Here's an excerpt from chapter 2 of the current draft of The Case Against Education.
Making You Smarter
While educators often promise to teach students how to
think, they rarely vow to raise students' intelligence.Trying to "make your pupils smarter" smacks
of hubris.However, when you look at the
data on IQ - psychologists' standard measure of intelligence - education matters.Summer vacation, intermittent attendance,
delayed school entry, and dropping out all measurably depress IQ.Some experimental early childhood programs
have increased IQ by over 30 points - moving kids' performance from roughly the
2nd percentile to the 50th percentile of their age group.Studies that carefully measure students' time
show that IQ rises more on school days than non-school days.Isn't this conclusive evidence that education
makes us smarter?
Not really.While the
facts are secure, the interpretation is shaky.The first major worry: People can sharply
improve on virtually any test by practicing - and a little practice goes a
long way.A major review article pulled
together fifty relevant studies of practice on cognitive tests.On average, "a candidate who scored at the 50th
percentile on the first test could be expected to score at the 60th
percentile on the second test and at the 71st percentile on the
third test."Explicit coaching - "teaching to the test" -
works even better.When students repeatedly take identical
versions of the same test, their scores skyrocket.
A cock-eyed optimist might rejoice that mankind is only a
few hours worth of practice away from massive intelligence gains.This optimism, however, leads to absurdity: Can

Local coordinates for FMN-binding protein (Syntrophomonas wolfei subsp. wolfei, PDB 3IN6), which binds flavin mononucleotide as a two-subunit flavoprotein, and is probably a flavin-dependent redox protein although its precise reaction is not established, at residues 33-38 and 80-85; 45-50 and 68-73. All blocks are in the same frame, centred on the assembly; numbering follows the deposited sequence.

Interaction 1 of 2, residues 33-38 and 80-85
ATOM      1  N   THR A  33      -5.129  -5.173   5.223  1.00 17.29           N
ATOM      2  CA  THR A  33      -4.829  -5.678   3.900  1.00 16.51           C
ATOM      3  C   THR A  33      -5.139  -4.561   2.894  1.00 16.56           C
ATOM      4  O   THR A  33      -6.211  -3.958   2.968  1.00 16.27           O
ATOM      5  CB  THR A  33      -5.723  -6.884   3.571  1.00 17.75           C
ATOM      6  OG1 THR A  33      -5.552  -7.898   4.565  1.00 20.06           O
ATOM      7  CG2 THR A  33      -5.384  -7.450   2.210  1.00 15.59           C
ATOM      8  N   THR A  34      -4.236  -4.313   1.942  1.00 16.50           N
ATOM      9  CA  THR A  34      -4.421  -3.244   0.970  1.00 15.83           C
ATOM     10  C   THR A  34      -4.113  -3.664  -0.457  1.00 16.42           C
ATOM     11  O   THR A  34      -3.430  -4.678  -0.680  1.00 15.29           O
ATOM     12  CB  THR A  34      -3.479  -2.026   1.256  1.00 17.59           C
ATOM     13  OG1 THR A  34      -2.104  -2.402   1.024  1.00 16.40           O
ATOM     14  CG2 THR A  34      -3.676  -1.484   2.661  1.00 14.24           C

you transform average students into geniuses by handing them the answer key
before their IQ test?Most researchers draw
the sobering conclusion that test preparation yields only "hollow gains."Preparation inflates measured intelligence without raising genuine intelligence.
The fact that test preparation yields large but hollow gains
hardly shows that all large gains are
hollow.Still, the power of preparation
should make us suspicious.Maybe
education raises IQ because education is a dilute form of IQ test
preparation.As psychologist Steven
is through direct forms of instruction... that children learn the answers to
many of the questions that appear on a popular IQ (and other aptitude)
tests.For example, within a given grade
level there is a correlation between the total number of hours of schooling a
child receives and scores on verbal and mathematical aptitude tests. Similarly,
there are negative correlations between the total number of teacher or student
absences and scores on such tests. Also, quantitative and language-related
scores are strongly correlated with the length of the school day and with the
actual amount of time on task, beginning in first grade. So it makes intuitive
sense that much of the knowledge that aptitude tests, including IQ, tap is
accumulated through direct encounters with the educational system. Answers to
questions on the WISC-R, such as "In what continent is Egypt?";
"Who wrote Hamlet?"; "What is the boiling point of water?";
and "How many miles is New York from L.A.?" are probably learned
through direct teaching methods. Teachers may not be aware that they are
teaching answers to questions on IQ tests, but this is precisely what they are
doing in their history, reading, literature, geography, and math classes...
Ceci also notes that schools teach students to offer the kinds of answers IQ tests favor.How are an apple and an orange alike?IQ tests award only partial credit for such factually
correct answers as, "They're both round," "They're both edible," or "They both
have seeds."For full credit, you have
to say, "They're both fruits."School also
makes students sit still and pay attention.These habits aren't just crucial for
test-taking; they're useful life skills.Yet sitting still and paying attention aren't "intelligence" in any
normal sense of the word.
If education truly raised intelligence, education would enhance
performance on all sorts of cognitive challenges - in and out of the
classroom.In reality, though, IQ gains
yield spotty payoffs even on narrowly academic subjects.Probably the best study of the effect of
education on IQ looks at the scores of over one million 18-year-old Swedish
men.The researchers know each student's exact age
and test date, so they possess an unusually precise measure of how many days they
spent in and out of school.Their major